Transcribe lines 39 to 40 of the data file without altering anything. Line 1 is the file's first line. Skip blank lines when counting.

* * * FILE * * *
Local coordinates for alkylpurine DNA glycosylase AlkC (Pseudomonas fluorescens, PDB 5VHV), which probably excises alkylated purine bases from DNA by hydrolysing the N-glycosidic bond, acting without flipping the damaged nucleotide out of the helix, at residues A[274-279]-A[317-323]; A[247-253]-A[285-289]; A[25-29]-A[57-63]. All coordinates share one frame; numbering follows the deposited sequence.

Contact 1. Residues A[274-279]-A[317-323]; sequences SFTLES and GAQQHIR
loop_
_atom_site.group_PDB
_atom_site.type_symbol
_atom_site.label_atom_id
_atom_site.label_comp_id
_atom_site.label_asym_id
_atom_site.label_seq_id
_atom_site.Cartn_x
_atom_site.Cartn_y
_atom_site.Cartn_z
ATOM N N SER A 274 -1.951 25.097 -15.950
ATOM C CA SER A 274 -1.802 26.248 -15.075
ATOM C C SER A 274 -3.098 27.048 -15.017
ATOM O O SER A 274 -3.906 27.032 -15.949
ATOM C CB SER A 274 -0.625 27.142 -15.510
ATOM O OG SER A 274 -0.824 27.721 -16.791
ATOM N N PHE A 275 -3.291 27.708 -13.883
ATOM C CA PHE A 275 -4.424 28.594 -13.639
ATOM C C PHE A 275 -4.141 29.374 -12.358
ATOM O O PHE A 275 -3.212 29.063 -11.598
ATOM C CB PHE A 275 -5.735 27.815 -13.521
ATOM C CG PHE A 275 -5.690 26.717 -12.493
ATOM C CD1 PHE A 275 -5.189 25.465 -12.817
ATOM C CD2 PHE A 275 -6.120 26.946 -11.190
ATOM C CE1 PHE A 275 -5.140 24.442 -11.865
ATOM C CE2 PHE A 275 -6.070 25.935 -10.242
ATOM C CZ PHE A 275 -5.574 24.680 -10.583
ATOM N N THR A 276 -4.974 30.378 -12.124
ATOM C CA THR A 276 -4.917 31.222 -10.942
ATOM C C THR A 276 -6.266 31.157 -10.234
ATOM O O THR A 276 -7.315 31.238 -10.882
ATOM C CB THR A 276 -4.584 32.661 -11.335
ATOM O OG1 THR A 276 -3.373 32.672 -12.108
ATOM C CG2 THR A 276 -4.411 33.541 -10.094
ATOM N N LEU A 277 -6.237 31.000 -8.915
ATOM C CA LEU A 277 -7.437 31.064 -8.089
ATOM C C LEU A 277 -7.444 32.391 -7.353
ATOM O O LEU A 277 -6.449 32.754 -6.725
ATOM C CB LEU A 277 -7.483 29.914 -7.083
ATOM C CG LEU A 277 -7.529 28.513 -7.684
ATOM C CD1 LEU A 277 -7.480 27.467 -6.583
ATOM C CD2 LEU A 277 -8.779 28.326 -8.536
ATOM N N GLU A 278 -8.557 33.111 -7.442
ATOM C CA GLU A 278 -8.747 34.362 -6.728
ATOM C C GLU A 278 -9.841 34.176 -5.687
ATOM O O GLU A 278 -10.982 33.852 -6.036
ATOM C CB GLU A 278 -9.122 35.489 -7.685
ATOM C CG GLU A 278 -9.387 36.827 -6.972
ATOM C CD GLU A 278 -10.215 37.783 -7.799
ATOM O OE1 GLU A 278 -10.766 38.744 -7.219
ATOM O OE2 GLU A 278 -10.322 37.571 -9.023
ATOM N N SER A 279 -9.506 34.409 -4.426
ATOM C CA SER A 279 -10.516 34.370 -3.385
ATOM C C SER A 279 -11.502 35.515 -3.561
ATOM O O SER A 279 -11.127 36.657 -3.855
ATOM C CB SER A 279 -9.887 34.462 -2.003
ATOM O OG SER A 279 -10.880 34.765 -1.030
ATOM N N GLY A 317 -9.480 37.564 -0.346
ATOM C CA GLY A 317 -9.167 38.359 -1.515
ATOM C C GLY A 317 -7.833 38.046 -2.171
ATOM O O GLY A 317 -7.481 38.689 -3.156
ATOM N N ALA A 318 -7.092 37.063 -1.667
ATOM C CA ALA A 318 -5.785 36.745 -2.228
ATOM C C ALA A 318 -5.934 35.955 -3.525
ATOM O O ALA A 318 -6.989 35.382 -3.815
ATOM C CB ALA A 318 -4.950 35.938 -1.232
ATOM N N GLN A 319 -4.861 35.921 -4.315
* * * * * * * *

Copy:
ATOM C C LEU A 277 -7.444 32.391 -7.353
ATOM O O LEU A 277 -6.449 32.754 -6.725